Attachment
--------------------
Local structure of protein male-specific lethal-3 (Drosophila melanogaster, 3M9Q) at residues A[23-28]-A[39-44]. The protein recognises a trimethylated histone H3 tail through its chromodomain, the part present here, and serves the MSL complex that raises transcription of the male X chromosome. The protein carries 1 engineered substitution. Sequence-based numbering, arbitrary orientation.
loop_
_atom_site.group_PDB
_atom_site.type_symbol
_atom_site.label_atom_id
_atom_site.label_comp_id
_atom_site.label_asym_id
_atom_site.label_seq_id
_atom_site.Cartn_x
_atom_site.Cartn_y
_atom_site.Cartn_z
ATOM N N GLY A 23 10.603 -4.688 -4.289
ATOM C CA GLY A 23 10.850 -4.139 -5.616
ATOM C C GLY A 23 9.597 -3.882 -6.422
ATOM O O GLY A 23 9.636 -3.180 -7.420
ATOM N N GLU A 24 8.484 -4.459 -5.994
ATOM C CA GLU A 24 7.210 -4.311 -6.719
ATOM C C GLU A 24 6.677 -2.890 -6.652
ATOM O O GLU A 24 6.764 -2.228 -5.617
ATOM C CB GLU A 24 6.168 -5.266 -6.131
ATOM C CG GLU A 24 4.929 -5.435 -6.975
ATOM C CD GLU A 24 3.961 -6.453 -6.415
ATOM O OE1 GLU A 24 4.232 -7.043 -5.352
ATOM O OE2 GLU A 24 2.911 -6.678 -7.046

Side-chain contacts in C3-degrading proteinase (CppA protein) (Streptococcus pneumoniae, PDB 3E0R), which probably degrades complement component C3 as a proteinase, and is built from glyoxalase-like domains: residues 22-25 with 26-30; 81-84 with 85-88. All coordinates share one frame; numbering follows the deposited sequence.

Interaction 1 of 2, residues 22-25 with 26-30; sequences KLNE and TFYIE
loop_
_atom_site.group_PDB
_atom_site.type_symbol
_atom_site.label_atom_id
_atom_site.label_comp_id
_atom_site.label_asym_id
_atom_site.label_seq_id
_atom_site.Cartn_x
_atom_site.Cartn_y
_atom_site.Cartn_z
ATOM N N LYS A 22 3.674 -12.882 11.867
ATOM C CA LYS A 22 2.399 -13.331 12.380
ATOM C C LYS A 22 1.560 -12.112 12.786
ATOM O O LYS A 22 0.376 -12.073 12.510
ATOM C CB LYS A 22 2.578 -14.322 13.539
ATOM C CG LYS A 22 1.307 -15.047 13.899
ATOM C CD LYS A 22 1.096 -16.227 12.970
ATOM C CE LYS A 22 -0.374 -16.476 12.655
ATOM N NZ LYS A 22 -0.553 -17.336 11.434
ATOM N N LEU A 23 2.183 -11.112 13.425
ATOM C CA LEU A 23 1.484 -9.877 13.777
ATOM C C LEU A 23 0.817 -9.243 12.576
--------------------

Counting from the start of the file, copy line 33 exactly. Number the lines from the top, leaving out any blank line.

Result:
_atom_site.label_seq_id